Cervical cancer is among the 3 most common types of gynecologic cancers, along with ovarian and endometrial cancers. There are currently 3 approved vaccines that differ in the HPV types that they target for the prevention of HPV infection and cervical cancer.
Drug development is an expensive and laborious process for drug companies, and involves conducting years of research in the lab, followed by years of clinical trials with patients, before a drug gets through the FDA review and approval (or rejection), and then onto the market.
According to the American Cancer Society, there are 15.5 million cancer survivors in the United States today, and more than 40% are of working age. Here are some suggestions to help you or a loved one manage cancer and work.
Each year, approximately 70,000 adolescents and young adults aged 15 to 39 years are diagnosed with cancer, according to the National Cancer Institute. These young cancer survivors face many short-term and long-term health issues (including heart problems and infertility), as well as psychosocial issues (low levels of education, employment, and finances).
A diagnosis of a life-threatening illness such as cancer is almost universally experienced as stressful. The negative effects of stress on psychological and health outcomes have received much attention.
The cancer experience has been described as a moment when healthcare professionals, including navigators, have a window of opportunity to teach and facilitate behavior change toward healthy lifestyles.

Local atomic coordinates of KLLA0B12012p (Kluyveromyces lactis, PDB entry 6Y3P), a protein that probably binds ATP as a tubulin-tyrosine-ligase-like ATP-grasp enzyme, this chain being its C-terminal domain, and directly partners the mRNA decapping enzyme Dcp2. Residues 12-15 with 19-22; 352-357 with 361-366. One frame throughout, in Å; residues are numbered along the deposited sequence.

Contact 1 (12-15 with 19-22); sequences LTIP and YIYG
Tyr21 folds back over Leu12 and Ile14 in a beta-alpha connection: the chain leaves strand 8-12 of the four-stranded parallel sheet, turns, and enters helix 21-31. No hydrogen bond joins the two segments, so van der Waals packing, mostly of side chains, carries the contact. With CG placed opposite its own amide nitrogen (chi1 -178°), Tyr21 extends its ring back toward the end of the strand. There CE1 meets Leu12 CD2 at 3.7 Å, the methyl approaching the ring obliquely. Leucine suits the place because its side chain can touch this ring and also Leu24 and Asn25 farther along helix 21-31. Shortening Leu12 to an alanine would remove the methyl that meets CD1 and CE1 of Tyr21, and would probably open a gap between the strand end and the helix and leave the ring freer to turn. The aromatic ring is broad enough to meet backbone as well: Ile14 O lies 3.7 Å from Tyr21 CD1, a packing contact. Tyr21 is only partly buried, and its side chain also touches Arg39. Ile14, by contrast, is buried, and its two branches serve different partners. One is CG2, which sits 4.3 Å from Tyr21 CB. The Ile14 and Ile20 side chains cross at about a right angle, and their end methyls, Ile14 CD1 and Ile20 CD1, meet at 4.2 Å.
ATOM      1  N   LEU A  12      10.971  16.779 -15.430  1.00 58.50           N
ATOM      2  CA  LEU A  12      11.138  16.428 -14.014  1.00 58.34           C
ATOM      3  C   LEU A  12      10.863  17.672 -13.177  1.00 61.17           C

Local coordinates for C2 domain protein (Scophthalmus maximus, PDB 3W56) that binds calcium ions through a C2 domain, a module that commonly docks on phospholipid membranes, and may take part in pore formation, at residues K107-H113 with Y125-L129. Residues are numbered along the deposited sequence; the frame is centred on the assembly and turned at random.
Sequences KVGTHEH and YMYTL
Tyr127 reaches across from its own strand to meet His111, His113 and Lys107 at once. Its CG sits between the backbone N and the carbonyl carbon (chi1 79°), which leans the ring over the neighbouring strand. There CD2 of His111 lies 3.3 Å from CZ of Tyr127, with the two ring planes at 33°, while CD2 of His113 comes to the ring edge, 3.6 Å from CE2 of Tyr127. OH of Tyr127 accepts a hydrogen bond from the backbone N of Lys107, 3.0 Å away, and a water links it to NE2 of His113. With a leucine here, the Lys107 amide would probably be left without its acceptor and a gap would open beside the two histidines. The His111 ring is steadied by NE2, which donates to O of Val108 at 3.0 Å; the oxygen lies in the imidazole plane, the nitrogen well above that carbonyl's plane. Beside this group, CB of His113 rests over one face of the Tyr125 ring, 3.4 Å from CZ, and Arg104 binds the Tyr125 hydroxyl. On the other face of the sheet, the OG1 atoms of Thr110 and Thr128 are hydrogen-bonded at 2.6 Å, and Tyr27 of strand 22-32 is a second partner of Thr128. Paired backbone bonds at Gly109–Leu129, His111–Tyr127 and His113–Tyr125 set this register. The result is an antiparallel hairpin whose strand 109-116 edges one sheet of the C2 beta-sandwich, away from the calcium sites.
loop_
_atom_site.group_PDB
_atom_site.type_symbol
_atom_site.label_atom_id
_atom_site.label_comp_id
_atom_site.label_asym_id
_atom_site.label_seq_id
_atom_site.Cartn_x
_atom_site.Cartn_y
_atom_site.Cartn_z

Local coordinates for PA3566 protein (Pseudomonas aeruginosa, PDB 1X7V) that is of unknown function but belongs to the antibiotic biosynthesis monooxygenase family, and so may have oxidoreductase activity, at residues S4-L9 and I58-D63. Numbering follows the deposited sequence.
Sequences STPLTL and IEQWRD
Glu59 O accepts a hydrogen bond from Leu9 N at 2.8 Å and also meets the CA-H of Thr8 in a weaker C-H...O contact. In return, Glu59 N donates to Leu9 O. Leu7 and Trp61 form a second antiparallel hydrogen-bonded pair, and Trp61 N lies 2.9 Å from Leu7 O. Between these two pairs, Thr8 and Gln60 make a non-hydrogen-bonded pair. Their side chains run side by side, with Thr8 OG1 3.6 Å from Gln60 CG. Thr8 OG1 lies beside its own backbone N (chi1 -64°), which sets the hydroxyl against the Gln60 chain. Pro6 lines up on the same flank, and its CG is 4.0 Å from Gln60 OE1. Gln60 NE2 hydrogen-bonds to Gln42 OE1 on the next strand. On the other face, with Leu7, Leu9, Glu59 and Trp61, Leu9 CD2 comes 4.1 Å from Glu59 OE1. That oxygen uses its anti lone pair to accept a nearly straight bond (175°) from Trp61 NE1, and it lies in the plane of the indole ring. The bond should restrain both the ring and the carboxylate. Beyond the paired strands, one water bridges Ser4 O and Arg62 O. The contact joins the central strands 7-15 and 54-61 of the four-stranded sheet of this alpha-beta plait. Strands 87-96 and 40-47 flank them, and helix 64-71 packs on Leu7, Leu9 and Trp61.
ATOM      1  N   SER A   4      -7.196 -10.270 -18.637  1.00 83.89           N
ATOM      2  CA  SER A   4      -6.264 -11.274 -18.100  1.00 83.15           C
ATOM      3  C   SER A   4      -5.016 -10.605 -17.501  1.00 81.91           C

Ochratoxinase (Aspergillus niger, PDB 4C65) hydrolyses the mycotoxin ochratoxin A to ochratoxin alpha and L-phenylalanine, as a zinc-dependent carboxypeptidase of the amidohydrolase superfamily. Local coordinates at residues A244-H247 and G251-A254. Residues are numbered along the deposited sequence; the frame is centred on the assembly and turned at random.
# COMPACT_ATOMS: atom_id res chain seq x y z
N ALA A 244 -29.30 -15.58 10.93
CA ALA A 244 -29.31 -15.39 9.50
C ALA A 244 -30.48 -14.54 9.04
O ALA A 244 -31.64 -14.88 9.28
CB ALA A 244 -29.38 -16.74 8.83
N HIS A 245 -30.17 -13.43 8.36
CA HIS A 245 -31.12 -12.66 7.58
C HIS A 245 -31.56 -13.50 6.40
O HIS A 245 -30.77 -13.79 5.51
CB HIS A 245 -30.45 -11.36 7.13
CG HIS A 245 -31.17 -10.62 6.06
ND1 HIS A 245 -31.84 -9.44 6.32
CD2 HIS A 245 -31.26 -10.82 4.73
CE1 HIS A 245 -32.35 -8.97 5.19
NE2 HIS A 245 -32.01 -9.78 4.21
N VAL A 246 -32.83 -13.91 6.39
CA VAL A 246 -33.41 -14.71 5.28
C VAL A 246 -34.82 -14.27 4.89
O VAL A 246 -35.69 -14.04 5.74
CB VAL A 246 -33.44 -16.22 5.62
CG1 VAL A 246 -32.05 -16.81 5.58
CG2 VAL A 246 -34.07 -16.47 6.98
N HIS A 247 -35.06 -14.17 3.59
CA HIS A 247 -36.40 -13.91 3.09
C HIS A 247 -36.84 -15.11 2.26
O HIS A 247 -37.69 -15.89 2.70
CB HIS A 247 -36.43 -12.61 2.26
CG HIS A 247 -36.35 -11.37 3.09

As the US population ages, the number of patients diagnosed with and treated for cancer will increase. Cancer costs are also likely to increase, as new and more expensive treatments, such as targeted therapies that are specifically directed at the tumor, become the standards of care.
The use of oral chemotherapy drugs is expected to more than double in the next several years. Oral drugs offer many advantages to patients, including greater convenience, flexibility, and less disruption of daily activities for patients, their families, and caregivers.
Pancreatic cancer is the twelfth most diagnosed type of cancer, and the fourth leading cause of cancer death overall. In 2014, the American Cancer Society estimated that 46,420 people would be diagnosed with pancreatic cancer and 39,590 people would die of the disease.
Last modified: March 27, 2018
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